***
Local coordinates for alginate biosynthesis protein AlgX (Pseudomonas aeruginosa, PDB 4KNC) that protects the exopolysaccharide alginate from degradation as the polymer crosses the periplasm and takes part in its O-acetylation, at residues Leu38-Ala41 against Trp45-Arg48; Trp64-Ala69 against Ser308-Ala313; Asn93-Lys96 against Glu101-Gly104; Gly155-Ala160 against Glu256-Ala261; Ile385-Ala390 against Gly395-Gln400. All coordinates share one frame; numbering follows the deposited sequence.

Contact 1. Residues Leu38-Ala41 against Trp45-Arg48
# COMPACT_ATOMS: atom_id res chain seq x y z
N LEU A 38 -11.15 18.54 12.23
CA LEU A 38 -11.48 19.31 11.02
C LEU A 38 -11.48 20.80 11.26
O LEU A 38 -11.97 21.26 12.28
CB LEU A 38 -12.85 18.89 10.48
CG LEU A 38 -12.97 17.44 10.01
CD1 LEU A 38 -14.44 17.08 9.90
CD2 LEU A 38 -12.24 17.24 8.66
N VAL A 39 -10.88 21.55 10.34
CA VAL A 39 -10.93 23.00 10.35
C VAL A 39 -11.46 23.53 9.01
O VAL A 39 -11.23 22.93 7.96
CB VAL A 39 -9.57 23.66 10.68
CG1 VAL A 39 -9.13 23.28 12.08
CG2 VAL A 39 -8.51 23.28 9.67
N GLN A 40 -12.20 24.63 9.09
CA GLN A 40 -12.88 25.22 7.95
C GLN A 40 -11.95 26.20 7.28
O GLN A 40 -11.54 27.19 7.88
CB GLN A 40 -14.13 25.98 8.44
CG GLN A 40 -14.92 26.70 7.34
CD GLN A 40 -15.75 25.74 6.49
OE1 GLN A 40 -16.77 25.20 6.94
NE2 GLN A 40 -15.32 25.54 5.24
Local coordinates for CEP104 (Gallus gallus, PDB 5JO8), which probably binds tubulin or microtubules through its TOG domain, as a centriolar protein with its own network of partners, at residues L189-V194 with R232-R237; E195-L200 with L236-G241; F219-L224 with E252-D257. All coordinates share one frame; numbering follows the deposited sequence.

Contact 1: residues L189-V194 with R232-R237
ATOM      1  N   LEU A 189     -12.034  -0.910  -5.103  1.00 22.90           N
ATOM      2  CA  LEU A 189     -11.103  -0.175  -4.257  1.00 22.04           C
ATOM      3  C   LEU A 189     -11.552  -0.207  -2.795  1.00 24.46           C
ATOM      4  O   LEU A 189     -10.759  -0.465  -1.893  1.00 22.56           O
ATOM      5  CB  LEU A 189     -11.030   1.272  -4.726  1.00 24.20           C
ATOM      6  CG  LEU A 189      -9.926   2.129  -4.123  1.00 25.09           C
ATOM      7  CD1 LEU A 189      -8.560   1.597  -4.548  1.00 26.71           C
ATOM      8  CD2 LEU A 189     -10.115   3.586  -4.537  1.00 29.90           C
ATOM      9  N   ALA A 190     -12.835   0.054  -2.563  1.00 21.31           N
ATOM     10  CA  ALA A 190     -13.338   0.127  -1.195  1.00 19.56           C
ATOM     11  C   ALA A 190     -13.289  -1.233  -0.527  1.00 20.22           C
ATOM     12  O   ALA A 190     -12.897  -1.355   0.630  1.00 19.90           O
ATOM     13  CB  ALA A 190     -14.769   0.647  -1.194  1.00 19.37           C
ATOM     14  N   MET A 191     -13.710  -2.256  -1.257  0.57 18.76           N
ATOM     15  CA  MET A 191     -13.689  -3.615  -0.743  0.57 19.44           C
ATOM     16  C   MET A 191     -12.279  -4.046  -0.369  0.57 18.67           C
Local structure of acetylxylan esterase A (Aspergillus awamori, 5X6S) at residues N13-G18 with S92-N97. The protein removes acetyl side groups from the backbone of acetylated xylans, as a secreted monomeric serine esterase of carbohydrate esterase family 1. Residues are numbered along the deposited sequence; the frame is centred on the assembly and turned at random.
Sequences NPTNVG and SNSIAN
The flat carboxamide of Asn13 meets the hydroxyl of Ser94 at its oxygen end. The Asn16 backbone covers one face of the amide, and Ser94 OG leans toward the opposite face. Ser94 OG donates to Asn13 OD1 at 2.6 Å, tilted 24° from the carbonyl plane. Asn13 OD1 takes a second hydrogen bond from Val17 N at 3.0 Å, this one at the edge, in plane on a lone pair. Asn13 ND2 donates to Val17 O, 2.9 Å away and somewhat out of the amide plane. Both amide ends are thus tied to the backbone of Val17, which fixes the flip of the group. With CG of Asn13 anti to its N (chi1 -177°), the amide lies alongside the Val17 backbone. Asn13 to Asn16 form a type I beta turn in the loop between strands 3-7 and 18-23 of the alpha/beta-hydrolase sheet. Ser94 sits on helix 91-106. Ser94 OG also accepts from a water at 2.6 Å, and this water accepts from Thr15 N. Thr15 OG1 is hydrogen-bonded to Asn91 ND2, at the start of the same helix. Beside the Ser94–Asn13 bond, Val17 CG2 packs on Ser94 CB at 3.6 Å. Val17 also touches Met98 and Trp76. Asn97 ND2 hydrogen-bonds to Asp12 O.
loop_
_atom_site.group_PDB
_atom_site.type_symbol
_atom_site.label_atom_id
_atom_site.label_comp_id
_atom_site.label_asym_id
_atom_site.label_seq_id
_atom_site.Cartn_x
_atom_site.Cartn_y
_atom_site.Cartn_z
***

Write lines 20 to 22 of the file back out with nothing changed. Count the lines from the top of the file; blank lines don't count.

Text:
CA GLN A 40 -12.88 25.22 7.95
C GLN A 40 -11.95 26.20 7.28
O GLN A 40 -11.54 27.19 7.88